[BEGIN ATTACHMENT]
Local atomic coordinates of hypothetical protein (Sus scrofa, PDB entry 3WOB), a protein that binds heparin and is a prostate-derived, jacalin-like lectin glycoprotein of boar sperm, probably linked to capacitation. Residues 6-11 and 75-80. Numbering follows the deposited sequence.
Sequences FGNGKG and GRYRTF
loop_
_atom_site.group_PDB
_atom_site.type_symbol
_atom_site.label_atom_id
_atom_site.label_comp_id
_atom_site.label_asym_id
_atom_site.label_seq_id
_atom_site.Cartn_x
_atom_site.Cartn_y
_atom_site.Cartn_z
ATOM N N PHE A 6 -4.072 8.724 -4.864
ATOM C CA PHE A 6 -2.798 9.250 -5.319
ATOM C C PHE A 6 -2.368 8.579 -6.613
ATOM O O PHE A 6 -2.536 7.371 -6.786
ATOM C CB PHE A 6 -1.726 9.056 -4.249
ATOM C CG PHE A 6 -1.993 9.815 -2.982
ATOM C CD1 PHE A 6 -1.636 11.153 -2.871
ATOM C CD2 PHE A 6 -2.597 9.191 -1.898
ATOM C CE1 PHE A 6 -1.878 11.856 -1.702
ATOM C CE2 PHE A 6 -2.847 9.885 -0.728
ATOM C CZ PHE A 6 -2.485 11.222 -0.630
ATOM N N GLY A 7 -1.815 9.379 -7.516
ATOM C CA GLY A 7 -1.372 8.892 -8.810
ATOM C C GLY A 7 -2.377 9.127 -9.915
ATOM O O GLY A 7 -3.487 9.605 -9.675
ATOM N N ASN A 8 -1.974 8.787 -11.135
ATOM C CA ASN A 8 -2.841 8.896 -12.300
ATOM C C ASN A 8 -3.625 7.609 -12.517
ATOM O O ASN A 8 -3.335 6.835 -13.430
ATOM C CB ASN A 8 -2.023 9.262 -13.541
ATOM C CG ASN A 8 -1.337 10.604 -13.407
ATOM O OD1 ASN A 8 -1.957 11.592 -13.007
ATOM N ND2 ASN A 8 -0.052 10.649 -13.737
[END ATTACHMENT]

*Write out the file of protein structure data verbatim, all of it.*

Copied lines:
Local atomic coordinates of hypothetical protein (Sus scrofa, PDB entry 3WOB), a protein that binds heparin and is a prostate-derived, jacalin-like lectin glycoprotein of boar sperm, probably linked to capacitation. Residues 6-11 and 75-80. Numbering follows the deposited sequence.
Sequences FGNGKG and GRYRTF
loop_
_atom_site.group_PDB
_atom_site.type_symbol
_atom_site.label_atom_id
_atom_site.label_comp_id
_atom_site.label_asym_id
_atom_site.label_seq_id
_atom_site.Cartn_x
_atom_site.Cartn_y
_atom_site.Cartn_z
ATOM N N PHE A 6 -4.072 8.724 -4.864
ATOM C CA PHE A 6 -2.798 9.250 -5.319
ATOM C C PHE A 6 -2.368 8.579 -6.613
ATOM O O PHE A 6 -2.536 7.371 -6.786
ATOM C CB PHE A 6 -1.726 9.056 -4.249
ATOM C CG PHE A 6 -1.993 9.815 -2.982
ATOM C CD1 PHE A 6 -1.636 11.153 -2.871
ATOM C CD2 PHE A 6 -2.597 9.191 -1.898
ATOM C CE1 PHE A 6 -1.878 11.856 -1.702
ATOM C CE2 PHE A 6 -2.847 9.885 -0.728
ATOM C CZ PHE A 6 -2.485 11.222 -0.630
ATOM N N GLY A 7 -1.815 9.379 -7.516
ATOM C CA GLY A 7 -1.372 8.892 -8.810
ATOM C C GLY A 7 -2.377 9.127 -9.915
ATOM O O GLY A 7 -3.487 9.605 -9.675
ATOM N N ASN A 8 -1.974 8.787 -11.135
ATOM C CA ASN A 8 -2.841 8.896 -12.300
ATOM C C ASN A 8 -3.625 7.609 -12.517
ATOM O O ASN A 8 -3.335 6.835 -13.430
ATOM C CB ASN A 8 -2.023 9.262 -13.541
ATOM C CG ASN A 8 -1.337 10.604 -13.407
ATOM O OD1 ASN A 8 -1.957 11.592 -13.007
ATOM N ND2 ASN A 8 -0.052 10.649 -13.737